The fourth of July of their twelfth year marked a different kind of emancipation for the three kids of Michael Cuesta's Twelve and Holding. After the accidental killing of Rudy Carges on the night of July 4, the unconventional pains of the beginnings of teen-hood start haunting the three close friends of the victim.

Rudy's twin brother Jacob (Conor Donovan, who also plays Rudy) has forever suffered being overshadowed by his perfect twin. A birthmark stains half of his face. The family tragedy has drastically affected his parents; his father has suddenly turned into a reclusive home buddy; his mom has transformed into a vengeful soul unhappy that the perpetrators of her son's death are merely given a year in juvenile hall. The sudden changes in demeanor and treatment, the rather quick decision in adopting a boy, urges Jacob to put matters in his self-inflicted perspective. Jacob turns from the child kept hidden by a hockey mask to an active participant (although discreet due to moral implications) in the affairs of his family, as his parents have turned into partial victims of the tragedy of July 4.

Grossly overweight, Leonard (Jesse Camacho) loses his sense of smell and taste after roughly escaping the July 4 tragedy. He loses his appetite, and with the added pushing of his coach, he decides to re-view his lifestyle. The only problem is that Leonard comes from a family of overweight, overeating people. The thought of Leonard eating an apple when buckets of oily food are served hurts his mother (Marcia deBonis) emotionally. Equipped with a new outlook on his health, Leonard tries to convince (by the only means his twelve year old mind can manage) his mother to eat right.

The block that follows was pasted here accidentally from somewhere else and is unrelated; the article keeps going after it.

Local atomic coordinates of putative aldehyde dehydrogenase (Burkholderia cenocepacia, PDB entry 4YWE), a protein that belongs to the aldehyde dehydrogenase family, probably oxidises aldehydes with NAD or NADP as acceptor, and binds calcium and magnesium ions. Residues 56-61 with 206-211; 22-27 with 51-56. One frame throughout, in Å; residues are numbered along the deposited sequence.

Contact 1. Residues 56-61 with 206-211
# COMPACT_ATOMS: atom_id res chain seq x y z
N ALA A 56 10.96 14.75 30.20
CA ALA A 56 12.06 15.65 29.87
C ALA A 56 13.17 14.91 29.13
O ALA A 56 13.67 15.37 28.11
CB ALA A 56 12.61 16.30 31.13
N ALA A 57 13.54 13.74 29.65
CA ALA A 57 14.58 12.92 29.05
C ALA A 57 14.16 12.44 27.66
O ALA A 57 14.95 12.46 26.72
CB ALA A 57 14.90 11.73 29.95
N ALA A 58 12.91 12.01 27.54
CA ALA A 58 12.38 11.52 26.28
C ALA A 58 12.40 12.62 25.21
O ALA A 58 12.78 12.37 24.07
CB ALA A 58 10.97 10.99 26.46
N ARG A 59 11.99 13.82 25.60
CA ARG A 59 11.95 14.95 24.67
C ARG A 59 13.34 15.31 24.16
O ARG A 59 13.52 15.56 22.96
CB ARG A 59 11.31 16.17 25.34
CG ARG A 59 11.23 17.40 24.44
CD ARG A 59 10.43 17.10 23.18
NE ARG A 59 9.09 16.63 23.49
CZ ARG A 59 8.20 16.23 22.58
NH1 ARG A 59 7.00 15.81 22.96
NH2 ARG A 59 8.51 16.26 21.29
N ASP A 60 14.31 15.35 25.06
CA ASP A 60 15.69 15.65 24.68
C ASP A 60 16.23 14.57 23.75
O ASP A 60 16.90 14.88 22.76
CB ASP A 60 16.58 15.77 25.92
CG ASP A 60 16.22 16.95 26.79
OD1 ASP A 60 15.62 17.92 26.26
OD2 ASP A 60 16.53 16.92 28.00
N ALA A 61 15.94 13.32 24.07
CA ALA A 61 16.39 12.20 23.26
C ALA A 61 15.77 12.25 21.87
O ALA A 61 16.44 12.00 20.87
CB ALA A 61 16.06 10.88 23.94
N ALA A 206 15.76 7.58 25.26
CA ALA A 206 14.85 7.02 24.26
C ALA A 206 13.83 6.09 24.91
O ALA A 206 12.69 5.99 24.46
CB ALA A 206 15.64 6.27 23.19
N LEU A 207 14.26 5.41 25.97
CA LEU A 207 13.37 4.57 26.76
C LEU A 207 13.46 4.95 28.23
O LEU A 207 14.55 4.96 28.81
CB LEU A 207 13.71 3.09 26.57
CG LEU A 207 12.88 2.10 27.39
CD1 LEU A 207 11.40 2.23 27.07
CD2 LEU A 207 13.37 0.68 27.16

Be-spectacled Malee (Zoe Weizenbaum), daughter of the town's psychiatrist, is blossoming quickly. She falls in love with her mother's patient, construction worker Gus (Jeremy Renner). Convinced that the two of them are soul mates, Malee starts to stalk the troubled patient in his home --- catching him (in a moment of admirable intensity) crying in the shower. Armed with the knowledge of Gus' weak emotional points, Malee convinces herself that she is the panacea to her point of admiration's aches.

Twelve and Holding's three anti-parables work in a one-dimensional level. Cuesta and screenwriter Anthony Cipriano's film never quite reaches outside the meager effects of its overt metaphors. Their efforts are quite obvious (Fourth of July, American flags, even the characters who are staple points of criticism of American society). Their anecdotes are quirky in a way that is quite conventional in American independent cinema. The tragedies and dramatic high points are all tired; the commentaries on the troubling secrets of American suburbia are oft-repeated and are more convincingly manipulated by other filmmakers. Absent the typical and obvious metaphors, Cuesta and Cipriano are left with three coming-of-age films that are more provocative than compelling. A shallow emotional thrust muddles the film's pretentious depth; each of the tales' endings merely bursts in unfavorable disappointment. With Cuesta's previous work (L. I. E. (2001)), you can only expect groundbreaking, even if provocative and limit-breaking in its ways and designs. However, Twelve and Holding is nothing extraordinary if shown side by side with the rest of Sundance's angsty angry fare.